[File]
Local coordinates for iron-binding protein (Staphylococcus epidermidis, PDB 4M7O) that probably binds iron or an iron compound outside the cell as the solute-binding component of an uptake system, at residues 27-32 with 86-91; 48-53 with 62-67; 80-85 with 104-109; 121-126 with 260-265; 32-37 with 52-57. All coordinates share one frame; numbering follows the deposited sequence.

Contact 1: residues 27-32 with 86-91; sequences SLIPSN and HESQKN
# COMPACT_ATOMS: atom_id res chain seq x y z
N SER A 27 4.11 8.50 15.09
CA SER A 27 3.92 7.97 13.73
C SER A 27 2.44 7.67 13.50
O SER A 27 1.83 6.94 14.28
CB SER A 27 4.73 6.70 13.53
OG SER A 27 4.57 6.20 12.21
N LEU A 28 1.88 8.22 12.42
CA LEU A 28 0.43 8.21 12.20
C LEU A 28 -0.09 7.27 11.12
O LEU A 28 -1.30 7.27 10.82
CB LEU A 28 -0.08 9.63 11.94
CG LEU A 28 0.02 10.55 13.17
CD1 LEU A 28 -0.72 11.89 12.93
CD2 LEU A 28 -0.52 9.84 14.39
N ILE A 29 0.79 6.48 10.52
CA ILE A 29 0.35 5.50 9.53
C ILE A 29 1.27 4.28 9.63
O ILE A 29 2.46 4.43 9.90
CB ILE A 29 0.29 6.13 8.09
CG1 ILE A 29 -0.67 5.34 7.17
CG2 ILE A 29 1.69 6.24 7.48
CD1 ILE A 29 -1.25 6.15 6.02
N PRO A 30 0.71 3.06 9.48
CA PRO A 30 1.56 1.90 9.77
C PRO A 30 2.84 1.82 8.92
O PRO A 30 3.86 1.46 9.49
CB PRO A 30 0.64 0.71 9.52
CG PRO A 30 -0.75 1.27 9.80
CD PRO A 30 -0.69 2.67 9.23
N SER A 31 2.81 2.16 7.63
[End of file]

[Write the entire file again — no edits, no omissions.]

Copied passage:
Local coordinates for iron-binding protein (Staphylococcus epidermidis, PDB 4M7O) that probably binds iron or an iron compound outside the cell as the solute-binding component of an uptake system, at residues 27-32 with 86-91; 48-53 with 62-67; 80-85 with 104-109; 121-126 with 260-265; 32-37 with 52-57. All coordinates share one frame; numbering follows the deposited sequence.

Contact 1: residues 27-32 with 86-91; sequences SLIPSN and HESQKN
# COMPACT_ATOMS: atom_id res chain seq x y z
N SER A 27 4.11 8.50 15.09
CA SER A 27 3.92 7.97 13.73
C SER A 27 2.44 7.67 13.50
O SER A 27 1.83 6.94 14.28
CB SER A 27 4.73 6.70 13.53
OG SER A 27 4.57 6.20 12.21
N LEU A 28 1.88 8.22 12.42
CA LEU A 28 0.43 8.21 12.20
C LEU A 28 -0.09 7.27 11.12
O LEU A 28 -1.30 7.27 10.82
CB LEU A 28 -0.08 9.63 11.94
CG LEU A 28 0.02 10.55 13.17
CD1 LEU A 28 -0.72 11.89 12.93
CD2 LEU A 28 -0.52 9.84 14.39
N ILE A 29 0.79 6.48 10.52
CA ILE A 29 0.35 5.50 9.53
C ILE A 29 1.27 4.28 9.63
O ILE A 29 2.46 4.43 9.90
CB ILE A 29 0.29 6.13 8.09
CG1 ILE A 29 -0.67 5.34 7.17
CG2 ILE A 29 1.69 6.24 7.48
CD1 ILE A 29 -1.25 6.15 6.02
N PRO A 30 0.71 3.06 9.48
CA PRO A 30 1.56 1.90 9.77
C PRO A 30 2.84 1.82 8.92
O PRO A 30 3.86 1.46 9.49
CB PRO A 30 0.64 0.71 9.52
CG PRO A 30 -0.75 1.27 9.80
CD PRO A 30 -0.69 2.67 9.23
N SER A 31 2.81 2.16 7.63